Ordinance to limit high-rises renews zoning debate in Houston

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by Gabe Gutierrez / KHOU 11 News

khou.com

Posted on July 25, 2011 at 7:36 AM

Updated Monday, Jul 25 at 8:20 AM

HOUSTON – A proposed ordinance to limit high-rises in certain parts of the city has renewed the debate over zoning.

Houston is the biggest city in the country without zoning laws.

Council members are considering a “high-density ordinance” that would make it much tougher to build structures taller than 75 feet next to single-family homes in residential neighborhoods.

Eight "major activity centers" would be exempt. They are downtown, the Galleria, Greenspoint, the Texas Medical Center, Beltway 8 at Westheimer, the Katy Freeway at Highway 6, the Katy Freeway at Beltway 8, and Greenway Plaza/Upper Kirby.

“It will give a buffer between the neighborhoods and the high-rises," said councilmember Sue Lovell, who supports the ordinance. "It is to encourage development and at the same time protect neighborhoods."

Supporters of the ordinance say it does not amount to zoning because it would not spell out what any given property could be used for. The idea is to reduce congestion in residential areas, they say.

But passing the ordinance might be a tall order. Many developers and property rights advocates are lining up to oppose it. They say it will stifle growth and drive builders out of Houston.

"It's a violation of property rights," said Barry Klein, the president of the Houston Property Rights Association. “I think it's a way to bring in zoning and to sidestep the city ordinance that was adopted by the voters in 1994 that requires a city-wide referendum."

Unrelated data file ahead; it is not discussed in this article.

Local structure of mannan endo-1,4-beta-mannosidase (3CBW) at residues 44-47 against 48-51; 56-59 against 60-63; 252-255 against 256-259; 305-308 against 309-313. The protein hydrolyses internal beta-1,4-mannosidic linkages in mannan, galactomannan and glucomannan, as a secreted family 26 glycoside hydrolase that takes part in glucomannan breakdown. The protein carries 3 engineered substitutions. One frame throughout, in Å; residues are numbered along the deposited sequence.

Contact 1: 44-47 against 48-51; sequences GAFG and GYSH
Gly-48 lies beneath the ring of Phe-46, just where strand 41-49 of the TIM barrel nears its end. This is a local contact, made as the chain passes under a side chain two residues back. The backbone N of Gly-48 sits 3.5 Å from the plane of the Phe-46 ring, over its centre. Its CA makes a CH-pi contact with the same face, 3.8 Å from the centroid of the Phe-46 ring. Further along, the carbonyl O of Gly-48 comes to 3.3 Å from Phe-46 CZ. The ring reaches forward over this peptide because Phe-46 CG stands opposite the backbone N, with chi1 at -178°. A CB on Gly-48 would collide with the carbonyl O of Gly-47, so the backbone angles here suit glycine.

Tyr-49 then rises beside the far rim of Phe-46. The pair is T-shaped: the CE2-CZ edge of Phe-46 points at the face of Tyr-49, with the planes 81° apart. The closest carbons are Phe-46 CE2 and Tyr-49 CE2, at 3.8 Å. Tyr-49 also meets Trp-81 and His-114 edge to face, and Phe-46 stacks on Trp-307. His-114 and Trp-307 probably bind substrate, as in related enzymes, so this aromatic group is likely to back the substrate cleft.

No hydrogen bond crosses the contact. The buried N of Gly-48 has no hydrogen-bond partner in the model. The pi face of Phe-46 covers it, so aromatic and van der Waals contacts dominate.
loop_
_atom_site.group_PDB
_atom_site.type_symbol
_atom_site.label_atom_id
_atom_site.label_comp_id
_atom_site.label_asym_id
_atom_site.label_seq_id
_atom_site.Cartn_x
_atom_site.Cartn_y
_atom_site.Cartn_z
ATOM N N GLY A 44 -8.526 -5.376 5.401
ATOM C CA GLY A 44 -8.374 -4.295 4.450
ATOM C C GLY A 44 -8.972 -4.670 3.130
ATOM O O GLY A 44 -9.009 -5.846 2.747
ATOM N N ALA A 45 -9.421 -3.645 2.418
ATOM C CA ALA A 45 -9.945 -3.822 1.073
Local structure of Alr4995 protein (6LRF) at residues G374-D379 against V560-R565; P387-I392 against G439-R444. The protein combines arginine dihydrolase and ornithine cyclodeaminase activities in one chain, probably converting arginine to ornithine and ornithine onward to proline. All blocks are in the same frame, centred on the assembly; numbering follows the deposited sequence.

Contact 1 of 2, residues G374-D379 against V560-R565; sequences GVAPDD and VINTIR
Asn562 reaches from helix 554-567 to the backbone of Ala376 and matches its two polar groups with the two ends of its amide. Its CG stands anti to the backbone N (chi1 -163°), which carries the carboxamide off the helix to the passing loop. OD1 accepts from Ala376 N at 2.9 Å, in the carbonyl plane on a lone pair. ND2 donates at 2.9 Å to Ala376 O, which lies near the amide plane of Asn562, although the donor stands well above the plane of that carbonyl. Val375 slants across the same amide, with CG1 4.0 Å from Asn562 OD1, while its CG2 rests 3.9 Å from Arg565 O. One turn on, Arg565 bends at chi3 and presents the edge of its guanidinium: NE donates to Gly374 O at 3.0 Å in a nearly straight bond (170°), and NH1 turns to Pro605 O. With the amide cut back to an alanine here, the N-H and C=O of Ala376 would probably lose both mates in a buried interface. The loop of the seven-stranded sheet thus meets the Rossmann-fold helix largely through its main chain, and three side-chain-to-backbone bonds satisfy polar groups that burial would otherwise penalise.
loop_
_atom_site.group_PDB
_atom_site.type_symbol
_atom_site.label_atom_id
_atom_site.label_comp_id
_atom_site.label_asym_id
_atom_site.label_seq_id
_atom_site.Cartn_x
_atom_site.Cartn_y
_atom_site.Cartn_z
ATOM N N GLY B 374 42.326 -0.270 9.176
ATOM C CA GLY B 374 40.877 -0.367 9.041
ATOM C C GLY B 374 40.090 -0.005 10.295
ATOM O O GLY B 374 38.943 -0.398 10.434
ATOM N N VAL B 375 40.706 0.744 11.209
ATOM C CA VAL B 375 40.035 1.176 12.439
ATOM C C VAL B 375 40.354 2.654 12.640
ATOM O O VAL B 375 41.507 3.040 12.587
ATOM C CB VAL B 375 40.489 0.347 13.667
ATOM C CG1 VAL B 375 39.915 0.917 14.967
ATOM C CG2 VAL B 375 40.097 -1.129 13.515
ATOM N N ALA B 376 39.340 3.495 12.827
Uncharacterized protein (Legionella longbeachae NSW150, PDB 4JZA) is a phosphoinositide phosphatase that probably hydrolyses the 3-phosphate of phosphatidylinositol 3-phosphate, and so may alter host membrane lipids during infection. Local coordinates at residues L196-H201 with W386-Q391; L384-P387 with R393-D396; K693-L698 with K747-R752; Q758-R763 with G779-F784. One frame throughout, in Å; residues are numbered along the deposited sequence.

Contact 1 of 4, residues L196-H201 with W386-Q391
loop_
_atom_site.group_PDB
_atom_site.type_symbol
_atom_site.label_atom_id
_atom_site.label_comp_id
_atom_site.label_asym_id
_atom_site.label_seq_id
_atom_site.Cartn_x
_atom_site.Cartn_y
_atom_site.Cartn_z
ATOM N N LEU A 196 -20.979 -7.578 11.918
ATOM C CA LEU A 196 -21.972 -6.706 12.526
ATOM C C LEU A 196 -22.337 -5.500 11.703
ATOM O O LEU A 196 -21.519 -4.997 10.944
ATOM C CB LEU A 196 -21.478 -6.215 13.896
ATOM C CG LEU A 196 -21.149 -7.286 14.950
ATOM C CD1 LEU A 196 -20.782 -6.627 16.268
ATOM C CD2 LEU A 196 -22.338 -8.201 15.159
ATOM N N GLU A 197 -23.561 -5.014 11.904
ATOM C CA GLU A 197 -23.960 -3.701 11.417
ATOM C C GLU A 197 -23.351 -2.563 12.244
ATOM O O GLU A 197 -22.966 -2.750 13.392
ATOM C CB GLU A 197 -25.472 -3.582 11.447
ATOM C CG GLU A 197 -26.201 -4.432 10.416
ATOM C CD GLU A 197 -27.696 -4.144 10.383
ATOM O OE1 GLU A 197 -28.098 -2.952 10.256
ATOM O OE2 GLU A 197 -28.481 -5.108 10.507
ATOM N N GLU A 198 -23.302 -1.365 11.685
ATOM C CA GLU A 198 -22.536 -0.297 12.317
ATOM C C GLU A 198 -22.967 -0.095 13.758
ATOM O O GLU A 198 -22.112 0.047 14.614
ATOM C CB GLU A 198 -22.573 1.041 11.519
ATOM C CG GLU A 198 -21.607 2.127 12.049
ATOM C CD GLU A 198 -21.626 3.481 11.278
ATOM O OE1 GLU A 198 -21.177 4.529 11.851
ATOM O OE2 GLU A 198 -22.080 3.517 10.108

The proposal comes several years after homeowners in southwest Houston began a battle to prevent developers from building a high-rise on the corner of Ashby and Bissonnet. The project became of symbol of builders clashing with residents.

Signs protesting the high-rise are still on lawns throughout the neighborhood.

Terri Fieldler is one of the many neighbors against the so-called Ashby High-Rise. She supports the new density ordinance.

"If it prevents the big buildings in residential neighborhoods, it seems like a positive,” Fiedler said.

The city’s planning commission heard from a packed public hearing last Thursday. Council members are expected to vote on the ordinance once all the details are worked out. That vote could come within the next few weeks or months.
 

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